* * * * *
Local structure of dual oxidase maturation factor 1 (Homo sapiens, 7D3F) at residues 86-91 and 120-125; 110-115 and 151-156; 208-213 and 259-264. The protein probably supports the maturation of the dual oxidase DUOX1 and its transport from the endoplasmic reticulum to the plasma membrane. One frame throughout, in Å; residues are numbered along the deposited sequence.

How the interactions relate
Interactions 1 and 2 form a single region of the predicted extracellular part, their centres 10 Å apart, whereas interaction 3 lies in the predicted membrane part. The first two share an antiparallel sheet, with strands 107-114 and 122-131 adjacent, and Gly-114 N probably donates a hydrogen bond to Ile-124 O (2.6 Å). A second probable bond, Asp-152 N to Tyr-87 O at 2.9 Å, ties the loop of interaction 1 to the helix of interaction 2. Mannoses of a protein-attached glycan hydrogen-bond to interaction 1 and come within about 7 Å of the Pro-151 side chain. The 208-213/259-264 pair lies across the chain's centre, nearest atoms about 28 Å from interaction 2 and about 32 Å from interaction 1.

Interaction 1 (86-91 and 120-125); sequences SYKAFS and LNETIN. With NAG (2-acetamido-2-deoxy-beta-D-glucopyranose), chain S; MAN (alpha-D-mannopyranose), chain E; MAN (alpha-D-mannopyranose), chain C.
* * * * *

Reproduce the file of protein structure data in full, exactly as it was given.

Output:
Local structure of dual oxidase maturation factor 1 (Homo sapiens, 7D3F) at residues 86-91 and 120-125; 110-115 and 151-156; 208-213 and 259-264. The protein probably supports the maturation of the dual oxidase DUOX1 and its transport from the endoplasmic reticulum to the plasma membrane. One frame throughout, in Å; residues are numbered along the deposited sequence.

How the interactions relate
Interactions 1 and 2 form a single region of the predicted extracellular part, their centres 10 Å apart, whereas interaction 3 lies in the predicted membrane part. The first two share an antiparallel sheet, with strands 107-114 and 122-131 adjacent, and Gly-114 N probably donates a hydrogen bond to Ile-124 O (2.6 Å). A second probable bond, Asp-152 N to Tyr-87 O at 2.9 Å, ties the loop of interaction 1 to the helix of interaction 2. Mannoses of a protein-attached glycan hydrogen-bond to interaction 1 and come within about 7 Å of the Pro-151 side chain. The 208-213/259-264 pair lies across the chain's centre, nearest atoms about 28 Å from interaction 2 and about 32 Å from interaction 1.

Interaction 1 (86-91 and 120-125); sequences SYKAFS and LNETIN. With NAG (2-acetamido-2-deoxy-beta-D-glucopyranose), chain S; MAN (alpha-D-mannopyranose), chain E; MAN (alpha-D-mannopyranose), chain C.